UNLESS some other team backs a truckload of money up to his house, our #1 WR is coming back next year. The Eagles simply can’t afford to lose Jeremy Maclin. Despite delusional fans who say we didn’t miss DeSean Jackson in 2014, anybody who actually knows this sport knows that we did, and they also know why we did.
NFL.com flat out said in these exact words “the Eagles can’t expect Riley Cooper to lead the way at wideout”. That’s a fact that even Cooper’s parents would have to agree with. Despite some young talent behind Maclin, NOBODY is under the illusion that the Eagles can afford to lose him. This is why I said in October that we should have been developing Jordan Matthews. You have to ask yourself, how much extra leverage did Maclin gain, simply because Riley Cooper kept starting? Then again the real question is, how hot of a bidding war can we endure to keep him, since we didn’t develop any other starters?
One possible hot suitor for Maclin is Kansas City. Maclin is a Missouri native, and he has a positive history with Chiefs Head Coach Andy Reid. In fact, Maclin wrote at length about Reid’s genius. With KC needing a WR as bad as Dez Bryant needed Stickum on Sunday, it makes sense that KC would try to land Maclin.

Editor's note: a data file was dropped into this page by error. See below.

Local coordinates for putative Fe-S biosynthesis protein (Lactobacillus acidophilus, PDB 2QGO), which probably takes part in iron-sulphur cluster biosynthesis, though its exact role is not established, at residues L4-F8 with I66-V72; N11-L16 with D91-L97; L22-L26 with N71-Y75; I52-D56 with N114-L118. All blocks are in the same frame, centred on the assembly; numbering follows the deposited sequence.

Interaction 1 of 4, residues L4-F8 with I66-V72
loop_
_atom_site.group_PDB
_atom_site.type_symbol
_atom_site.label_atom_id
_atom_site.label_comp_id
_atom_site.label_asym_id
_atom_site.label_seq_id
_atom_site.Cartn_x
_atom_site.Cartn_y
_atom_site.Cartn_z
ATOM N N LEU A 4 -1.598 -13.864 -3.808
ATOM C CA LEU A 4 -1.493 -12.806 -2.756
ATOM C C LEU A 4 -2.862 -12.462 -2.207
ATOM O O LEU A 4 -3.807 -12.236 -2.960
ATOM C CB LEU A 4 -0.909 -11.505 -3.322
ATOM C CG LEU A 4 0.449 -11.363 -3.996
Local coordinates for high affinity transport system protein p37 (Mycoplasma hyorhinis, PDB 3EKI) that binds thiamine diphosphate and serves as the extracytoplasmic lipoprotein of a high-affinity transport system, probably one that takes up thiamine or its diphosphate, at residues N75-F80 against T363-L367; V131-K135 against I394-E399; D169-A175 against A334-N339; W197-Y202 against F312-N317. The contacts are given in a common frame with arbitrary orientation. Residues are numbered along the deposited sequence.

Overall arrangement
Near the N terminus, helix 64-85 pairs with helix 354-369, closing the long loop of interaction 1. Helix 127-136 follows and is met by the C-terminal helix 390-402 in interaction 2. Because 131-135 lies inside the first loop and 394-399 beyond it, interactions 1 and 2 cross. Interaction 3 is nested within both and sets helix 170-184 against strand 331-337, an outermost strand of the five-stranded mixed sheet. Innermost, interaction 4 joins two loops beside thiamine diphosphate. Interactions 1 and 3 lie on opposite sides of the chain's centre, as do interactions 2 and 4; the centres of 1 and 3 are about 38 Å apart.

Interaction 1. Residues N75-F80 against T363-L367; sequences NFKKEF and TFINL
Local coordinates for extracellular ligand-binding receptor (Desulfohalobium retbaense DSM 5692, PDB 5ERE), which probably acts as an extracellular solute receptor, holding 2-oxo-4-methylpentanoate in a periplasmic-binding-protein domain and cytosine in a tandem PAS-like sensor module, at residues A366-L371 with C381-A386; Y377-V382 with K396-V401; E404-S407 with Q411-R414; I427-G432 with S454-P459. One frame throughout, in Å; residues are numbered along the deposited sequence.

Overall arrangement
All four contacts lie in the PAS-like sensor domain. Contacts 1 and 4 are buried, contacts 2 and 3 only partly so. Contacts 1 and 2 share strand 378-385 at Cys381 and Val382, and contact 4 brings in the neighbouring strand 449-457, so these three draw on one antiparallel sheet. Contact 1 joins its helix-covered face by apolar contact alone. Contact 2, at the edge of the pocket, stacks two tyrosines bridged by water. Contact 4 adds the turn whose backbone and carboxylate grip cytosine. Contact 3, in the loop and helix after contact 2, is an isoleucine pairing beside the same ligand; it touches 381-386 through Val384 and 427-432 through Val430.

However considering that KC will be strapped for cash in a year when Maclin is looking to break the bank, the union seems far-fetched. That is, unless the rumblings of mass ejections rumored to happen in KC actually take place. Word is that WR’s Dwayne Bowe, Donnie Avery and a few other heretofore sacred cows, will all be sacrificed on the Altar of Cap Savings, in a ritual known as the Cutting of the Dead Weight.
Even with some of the cuts we’re set to make (Cary Williams), and some of the possible restructures (Trent Cole), when you consider how many players we’ll need to re-sign or replace, the salary cap doesn’t allow for much in the way of overpaying. So a bidding war for Maclin would be bad, though the Chiefs we can probably handle with that. However, if other teams get involved, it could get out of hand as well as out of our price range.
There is one scenario where we keep Maclin, but to our own disadvantage. If a division rival were to initially bid just beyond the Eagles “comfort threshold” for Maclin, our counteroffer would start out on the uncomfortable side. Even without a protracted bidding war, we would already be in a situation where we’d have to part with someone we expected to have back. In that way our rivals could sabotage us just by making Maclin an offer.
I’m guessing that March will be anything but boring.